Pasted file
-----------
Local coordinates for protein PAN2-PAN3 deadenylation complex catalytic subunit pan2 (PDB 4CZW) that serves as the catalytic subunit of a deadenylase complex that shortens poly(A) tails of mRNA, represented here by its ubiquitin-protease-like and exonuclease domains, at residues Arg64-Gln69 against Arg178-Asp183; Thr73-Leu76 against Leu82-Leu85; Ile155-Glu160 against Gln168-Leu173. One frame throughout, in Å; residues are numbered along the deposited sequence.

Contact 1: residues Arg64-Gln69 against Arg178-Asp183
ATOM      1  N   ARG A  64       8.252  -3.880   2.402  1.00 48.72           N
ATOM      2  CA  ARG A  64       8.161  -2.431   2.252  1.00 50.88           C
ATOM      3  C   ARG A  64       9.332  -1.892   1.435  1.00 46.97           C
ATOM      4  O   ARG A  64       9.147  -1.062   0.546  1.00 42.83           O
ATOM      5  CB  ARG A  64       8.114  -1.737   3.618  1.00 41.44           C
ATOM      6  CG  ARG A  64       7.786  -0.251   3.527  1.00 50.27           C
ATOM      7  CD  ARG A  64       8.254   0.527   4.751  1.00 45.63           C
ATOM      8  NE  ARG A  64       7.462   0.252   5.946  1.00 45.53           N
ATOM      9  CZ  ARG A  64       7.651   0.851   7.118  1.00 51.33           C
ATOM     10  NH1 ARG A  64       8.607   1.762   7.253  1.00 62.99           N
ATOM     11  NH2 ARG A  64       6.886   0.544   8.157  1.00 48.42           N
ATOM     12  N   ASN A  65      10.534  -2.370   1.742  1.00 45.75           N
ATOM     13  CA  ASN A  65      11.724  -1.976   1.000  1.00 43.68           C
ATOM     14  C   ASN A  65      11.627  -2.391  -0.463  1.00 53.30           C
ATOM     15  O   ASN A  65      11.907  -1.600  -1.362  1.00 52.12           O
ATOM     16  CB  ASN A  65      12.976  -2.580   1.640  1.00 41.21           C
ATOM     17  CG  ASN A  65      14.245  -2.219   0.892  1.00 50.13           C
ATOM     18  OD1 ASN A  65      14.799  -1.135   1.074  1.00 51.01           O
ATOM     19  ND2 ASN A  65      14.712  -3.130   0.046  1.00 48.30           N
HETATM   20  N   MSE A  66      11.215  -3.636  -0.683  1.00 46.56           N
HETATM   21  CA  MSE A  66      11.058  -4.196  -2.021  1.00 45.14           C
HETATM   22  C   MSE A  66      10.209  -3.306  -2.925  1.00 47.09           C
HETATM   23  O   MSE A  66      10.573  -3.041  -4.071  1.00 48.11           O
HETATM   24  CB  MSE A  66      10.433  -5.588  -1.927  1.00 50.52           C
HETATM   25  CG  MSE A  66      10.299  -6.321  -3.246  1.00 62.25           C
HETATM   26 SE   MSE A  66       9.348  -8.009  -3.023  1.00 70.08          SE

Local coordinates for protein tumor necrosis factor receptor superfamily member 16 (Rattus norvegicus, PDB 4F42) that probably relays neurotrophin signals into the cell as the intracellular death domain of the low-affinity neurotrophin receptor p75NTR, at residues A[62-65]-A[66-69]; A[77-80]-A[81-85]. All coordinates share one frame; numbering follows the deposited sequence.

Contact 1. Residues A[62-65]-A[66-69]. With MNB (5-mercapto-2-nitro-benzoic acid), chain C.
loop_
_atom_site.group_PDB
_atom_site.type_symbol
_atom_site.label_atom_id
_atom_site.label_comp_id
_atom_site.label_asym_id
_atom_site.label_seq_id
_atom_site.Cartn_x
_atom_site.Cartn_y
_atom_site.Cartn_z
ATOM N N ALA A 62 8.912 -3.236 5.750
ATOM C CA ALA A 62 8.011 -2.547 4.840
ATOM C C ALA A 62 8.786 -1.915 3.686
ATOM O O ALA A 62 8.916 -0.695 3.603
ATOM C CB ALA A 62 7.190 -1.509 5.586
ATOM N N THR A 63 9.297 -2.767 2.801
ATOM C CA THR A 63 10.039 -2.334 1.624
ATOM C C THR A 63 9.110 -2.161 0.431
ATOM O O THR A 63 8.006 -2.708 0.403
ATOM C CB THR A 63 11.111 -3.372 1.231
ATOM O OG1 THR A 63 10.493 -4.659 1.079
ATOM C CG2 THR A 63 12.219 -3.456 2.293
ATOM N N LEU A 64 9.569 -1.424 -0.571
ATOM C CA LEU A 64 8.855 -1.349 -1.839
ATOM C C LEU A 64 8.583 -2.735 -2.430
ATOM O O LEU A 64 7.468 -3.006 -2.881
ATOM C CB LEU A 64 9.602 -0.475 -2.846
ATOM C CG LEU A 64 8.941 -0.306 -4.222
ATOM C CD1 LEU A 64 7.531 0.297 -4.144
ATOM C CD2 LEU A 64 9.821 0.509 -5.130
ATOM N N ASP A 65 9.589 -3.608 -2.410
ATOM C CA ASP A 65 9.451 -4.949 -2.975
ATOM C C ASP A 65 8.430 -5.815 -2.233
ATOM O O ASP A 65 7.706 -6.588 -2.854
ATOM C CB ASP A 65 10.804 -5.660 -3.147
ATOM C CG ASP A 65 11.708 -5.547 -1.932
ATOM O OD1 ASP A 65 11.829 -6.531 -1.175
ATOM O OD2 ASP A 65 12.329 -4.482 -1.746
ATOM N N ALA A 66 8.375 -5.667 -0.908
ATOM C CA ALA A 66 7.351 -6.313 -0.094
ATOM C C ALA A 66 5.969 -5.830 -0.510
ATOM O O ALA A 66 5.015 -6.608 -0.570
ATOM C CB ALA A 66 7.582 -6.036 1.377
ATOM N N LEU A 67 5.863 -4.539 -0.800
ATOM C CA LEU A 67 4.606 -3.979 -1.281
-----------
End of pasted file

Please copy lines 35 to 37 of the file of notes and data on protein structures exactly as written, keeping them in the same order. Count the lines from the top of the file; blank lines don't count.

_atom_site.label_comp_id
_atom_site.label_asym_id
_atom_site.label_seq_id